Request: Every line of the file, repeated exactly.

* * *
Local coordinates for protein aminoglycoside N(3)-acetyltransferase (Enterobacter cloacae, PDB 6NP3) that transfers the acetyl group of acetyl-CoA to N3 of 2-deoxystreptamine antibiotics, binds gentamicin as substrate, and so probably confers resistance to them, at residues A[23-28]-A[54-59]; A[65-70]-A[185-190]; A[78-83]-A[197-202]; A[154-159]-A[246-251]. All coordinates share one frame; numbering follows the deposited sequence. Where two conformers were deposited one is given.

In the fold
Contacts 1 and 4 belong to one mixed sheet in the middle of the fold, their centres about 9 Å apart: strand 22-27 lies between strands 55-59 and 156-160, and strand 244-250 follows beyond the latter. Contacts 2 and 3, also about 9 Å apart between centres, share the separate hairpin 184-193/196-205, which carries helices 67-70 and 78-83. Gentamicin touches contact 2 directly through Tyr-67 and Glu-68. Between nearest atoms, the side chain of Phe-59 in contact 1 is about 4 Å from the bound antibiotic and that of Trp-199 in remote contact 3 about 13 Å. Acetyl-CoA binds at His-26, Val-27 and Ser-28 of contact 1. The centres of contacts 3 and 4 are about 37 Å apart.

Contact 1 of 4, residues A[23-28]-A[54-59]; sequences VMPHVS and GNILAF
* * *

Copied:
Local coordinates for protein aminoglycoside N(3)-acetyltransferase (Enterobacter cloacae, PDB 6NP3) that transfers the acetyl group of acetyl-CoA to N3 of 2-deoxystreptamine antibiotics, binds gentamicin as substrate, and so probably confers resistance to them, at residues A[23-28]-A[54-59]; A[65-70]-A[185-190]; A[78-83]-A[197-202]; A[154-159]-A[246-251]. All coordinates share one frame; numbering follows the deposited sequence. Where two conformers were deposited one is given.

In the fold
Contacts 1 and 4 belong to one mixed sheet in the middle of the fold, their centres about 9 Å apart: strand 22-27 lies between strands 55-59 and 156-160, and strand 244-250 follows beyond the latter. Contacts 2 and 3, also about 9 Å apart between centres, share the separate hairpin 184-193/196-205, which carries helices 67-70 and 78-83. Gentamicin touches contact 2 directly through Tyr-67 and Glu-68. Between nearest atoms, the side chain of Phe-59 in contact 1 is about 4 Å from the bound antibiotic and that of Trp-199 in remote contact 3 about 13 Å. Acetyl-CoA binds at His-26, Val-27 and Ser-28 of contact 1. The centres of contacts 3 and 4 are about 37 Å apart.

Contact 1 of 4, residues A[23-28]-A[54-59]; sequences VMPHVS and GNILAF